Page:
Politicians as Fiduciaries
Political representatives should be treated as corporate-law fiduciaries, subject to a duty of loyalty, when they manipulate election laws to their own advantage.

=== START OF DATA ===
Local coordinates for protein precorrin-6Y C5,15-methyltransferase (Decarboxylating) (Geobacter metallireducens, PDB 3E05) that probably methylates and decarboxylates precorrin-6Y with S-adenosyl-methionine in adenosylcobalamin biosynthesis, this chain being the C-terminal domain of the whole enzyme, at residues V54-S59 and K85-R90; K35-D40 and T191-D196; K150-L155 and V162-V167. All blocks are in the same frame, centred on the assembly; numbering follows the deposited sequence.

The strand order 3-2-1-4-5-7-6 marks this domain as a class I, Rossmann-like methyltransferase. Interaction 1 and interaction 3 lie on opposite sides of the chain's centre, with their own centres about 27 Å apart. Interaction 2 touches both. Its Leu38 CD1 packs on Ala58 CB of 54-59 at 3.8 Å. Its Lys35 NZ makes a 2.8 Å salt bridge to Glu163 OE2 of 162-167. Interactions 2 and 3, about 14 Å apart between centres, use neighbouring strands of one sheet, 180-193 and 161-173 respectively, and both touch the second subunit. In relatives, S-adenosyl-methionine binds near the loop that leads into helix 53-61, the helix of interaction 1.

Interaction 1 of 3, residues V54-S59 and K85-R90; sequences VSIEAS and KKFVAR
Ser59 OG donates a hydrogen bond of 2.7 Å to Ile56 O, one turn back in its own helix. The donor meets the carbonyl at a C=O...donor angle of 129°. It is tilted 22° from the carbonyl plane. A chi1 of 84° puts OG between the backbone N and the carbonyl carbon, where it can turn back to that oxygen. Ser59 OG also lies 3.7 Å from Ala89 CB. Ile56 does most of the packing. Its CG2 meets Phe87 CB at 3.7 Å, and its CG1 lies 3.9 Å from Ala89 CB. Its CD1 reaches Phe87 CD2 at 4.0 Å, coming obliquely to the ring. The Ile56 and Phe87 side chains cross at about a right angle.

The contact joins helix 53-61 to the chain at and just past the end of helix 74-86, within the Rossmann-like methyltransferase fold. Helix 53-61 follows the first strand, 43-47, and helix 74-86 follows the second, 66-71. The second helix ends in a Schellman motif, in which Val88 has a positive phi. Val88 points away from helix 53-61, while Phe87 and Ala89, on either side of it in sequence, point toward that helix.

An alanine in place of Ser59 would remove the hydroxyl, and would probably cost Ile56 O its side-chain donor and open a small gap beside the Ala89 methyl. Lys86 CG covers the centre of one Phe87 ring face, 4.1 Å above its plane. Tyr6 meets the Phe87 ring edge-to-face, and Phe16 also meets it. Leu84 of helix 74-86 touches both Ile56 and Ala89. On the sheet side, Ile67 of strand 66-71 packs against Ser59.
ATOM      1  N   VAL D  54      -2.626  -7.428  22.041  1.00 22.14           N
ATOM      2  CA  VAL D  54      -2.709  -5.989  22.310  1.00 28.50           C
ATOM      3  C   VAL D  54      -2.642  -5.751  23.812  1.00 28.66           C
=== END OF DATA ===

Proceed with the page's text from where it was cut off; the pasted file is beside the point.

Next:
When incumbent legislators draw the districts from which they are elected, the conflicts of interest are glaring: incumbents can and do gerrymander district lines to entrench themselves. Despite recognizing that such incumbent self-dealing works a democratic harm, the Supreme Court has not figured out what to do with political gerrymandering claims, which inherently require first-order decisions about the allocation of raw political power – decisions that courts are institutionally ill suited to make. But the same type of agency problem arises all the time in corporate law. And though we do not think courts are any better at making business decisions than political ones, or trust elections alone to align the interests of corporate directors with their shareholders, courts nevertheless play an important role in checking self-dealing by corporate agents. They do so through an enforceable fiduciary duty of loyalty. Courts apply a strict standard of review when corporate agents act under a conflict of interest, typically invalidating the transactions unless the taint of self-dealing is cleansed by approval through a neutral process (such as ratification by disinterested directors or shareholders), in which case courts apply the much more deferential “business judgment rule.” Drawing from constitutional history and political theory, this Article argues that political representatives should be treated as fiduciaries, subject to a duty of loyalty, which they breach when they manipulate election laws to their own advantage. Courts can thus check incumbent self-dealing in gerrymandering by taking a cue from corporate law strategies for getting around their institutional incompetence. As in corporate law, courts should strictly scrutinize incumbent decisions that are tainted by conflicts of interest (such as when a legislature draws its own districts). But when the taint is cleansed by a neutral process (such as an independent districting commission), courts should apply a much more deferential standard of review. The threat of searching review would likely create as a powerful incentive for legislators to adopt neutral processes for redistricting, allowing a reviewing court to focus not on the substantive political outcomes, but on ensuring that the processes are free from incumbent influence – a role for which courts are institutionally well suited.